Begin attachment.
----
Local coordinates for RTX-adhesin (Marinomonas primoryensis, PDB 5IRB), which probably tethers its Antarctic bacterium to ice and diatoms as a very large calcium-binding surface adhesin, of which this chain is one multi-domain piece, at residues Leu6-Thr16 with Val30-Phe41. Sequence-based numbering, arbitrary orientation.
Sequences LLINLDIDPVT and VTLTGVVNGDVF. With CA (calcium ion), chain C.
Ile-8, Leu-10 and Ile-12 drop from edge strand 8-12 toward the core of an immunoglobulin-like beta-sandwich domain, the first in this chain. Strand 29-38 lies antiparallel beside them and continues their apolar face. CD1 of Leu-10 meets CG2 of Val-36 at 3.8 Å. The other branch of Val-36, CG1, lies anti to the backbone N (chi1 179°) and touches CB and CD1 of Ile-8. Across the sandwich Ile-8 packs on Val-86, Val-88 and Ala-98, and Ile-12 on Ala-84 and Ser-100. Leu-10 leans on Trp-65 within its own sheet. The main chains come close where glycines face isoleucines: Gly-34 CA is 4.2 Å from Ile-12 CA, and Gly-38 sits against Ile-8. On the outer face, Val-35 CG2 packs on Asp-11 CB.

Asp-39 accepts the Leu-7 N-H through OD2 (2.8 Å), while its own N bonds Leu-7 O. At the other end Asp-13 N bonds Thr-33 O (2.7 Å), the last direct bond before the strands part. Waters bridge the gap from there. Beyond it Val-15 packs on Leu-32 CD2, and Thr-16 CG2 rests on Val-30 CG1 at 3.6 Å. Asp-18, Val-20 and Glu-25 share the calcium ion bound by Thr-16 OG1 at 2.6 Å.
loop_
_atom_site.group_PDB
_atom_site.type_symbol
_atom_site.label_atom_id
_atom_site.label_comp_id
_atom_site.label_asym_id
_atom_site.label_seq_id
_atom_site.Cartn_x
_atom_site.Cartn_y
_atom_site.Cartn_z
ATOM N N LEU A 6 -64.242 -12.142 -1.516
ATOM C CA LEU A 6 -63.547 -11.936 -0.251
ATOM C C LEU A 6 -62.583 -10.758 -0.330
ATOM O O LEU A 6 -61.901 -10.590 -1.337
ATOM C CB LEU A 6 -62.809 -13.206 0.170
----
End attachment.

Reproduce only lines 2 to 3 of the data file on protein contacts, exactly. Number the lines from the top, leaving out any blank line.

Sequences LLINLDIDPVT and VTLTGVVNGDVF. With CA (calcium ion), chain C.
Ile-8, Leu-10 and Ile-12 drop from edge strand 8-12 toward the core of an immunoglobulin-like beta-sandwich domain, the first in this chain. Strand 29-38 lies antiparallel beside them and continues their apolar face. CD1 of Leu-10 meets CG2 of Val-36 at 3.8 Å. The other branch of Val-36, CG1, lies anti to the backbone N (chi1 179°) and touches CB and CD1 of Ile-8. Across the sandwich Ile-8 packs on Val-86, Val-88 and Ala-98, and Ile-12 on Ala-84 and Ser-100. Leu-10 leans on Trp-65 within its own sheet. The main chains come close where glycines face isoleucines: Gly-34 CA is 4.2 Å from Ile-12 CA, and Gly-38 sits against Ile-8. On the outer face, Val-35 CG2 packs on Asp-11 CB.